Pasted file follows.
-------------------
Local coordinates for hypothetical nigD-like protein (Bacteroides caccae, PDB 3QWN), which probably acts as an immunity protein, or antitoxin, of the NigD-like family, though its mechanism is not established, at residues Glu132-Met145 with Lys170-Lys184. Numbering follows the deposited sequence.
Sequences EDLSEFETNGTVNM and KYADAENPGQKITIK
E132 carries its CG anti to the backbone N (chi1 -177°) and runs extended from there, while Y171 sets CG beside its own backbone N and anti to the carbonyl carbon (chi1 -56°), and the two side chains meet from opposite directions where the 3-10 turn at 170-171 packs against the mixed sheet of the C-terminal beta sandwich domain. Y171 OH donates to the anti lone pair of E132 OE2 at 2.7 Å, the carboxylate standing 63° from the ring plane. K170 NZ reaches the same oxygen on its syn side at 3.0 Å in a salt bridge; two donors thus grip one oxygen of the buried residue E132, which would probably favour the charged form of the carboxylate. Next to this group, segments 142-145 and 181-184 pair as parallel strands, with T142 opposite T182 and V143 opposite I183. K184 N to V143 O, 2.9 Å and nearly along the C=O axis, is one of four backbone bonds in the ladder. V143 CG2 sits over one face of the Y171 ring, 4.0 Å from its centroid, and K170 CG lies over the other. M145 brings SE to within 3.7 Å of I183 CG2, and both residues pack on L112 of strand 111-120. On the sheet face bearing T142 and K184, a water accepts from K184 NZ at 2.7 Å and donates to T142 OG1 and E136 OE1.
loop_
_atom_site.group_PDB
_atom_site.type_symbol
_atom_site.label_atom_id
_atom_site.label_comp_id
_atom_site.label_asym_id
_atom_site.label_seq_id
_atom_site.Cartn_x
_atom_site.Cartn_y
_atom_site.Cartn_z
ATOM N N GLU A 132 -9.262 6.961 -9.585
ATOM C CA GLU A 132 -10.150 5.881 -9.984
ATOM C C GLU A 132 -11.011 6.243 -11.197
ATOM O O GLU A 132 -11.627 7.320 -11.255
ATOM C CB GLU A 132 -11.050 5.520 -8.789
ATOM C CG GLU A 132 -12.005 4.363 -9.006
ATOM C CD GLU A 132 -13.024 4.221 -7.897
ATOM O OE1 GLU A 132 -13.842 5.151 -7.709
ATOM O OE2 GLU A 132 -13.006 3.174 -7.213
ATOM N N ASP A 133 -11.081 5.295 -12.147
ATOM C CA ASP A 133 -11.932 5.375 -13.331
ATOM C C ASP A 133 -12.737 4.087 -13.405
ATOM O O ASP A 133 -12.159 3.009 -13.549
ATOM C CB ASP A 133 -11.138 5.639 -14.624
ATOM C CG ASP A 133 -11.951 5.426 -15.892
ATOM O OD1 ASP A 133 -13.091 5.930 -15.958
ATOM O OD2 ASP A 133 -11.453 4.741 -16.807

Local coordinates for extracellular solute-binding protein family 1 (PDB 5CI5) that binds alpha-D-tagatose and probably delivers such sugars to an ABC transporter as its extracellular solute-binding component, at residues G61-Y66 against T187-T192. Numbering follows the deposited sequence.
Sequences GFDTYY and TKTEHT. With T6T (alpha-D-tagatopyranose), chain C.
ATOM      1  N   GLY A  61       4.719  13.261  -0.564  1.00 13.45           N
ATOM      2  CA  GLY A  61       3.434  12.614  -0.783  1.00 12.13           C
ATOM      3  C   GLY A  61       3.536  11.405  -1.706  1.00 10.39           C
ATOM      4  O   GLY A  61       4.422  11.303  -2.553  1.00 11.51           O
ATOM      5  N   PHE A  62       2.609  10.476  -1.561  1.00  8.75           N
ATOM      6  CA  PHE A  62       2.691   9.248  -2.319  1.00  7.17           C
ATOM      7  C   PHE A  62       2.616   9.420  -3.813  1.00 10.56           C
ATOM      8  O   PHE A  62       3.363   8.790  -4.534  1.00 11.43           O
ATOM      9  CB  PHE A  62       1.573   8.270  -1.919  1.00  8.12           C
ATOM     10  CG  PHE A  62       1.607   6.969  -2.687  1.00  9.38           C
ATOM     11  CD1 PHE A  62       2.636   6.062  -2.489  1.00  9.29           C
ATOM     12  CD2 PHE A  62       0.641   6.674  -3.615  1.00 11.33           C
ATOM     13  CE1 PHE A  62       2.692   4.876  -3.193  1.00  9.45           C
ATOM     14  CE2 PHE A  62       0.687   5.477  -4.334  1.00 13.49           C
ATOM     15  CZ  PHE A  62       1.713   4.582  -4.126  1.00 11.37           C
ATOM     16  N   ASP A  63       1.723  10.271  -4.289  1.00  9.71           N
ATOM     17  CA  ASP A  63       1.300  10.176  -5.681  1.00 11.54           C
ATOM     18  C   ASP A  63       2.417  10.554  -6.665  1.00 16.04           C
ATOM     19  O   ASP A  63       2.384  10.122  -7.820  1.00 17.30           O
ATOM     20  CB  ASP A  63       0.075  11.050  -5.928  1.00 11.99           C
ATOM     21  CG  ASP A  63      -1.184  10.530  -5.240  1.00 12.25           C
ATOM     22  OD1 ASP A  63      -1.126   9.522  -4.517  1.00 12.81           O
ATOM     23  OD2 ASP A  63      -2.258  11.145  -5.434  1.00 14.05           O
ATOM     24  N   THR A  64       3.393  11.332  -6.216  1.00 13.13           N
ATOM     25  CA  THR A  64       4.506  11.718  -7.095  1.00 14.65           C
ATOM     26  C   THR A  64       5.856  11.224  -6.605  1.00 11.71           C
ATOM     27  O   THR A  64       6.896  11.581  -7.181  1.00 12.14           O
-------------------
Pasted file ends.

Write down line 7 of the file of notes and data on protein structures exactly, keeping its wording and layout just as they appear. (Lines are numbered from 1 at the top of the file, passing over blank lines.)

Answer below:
_atom_site.label_atom_id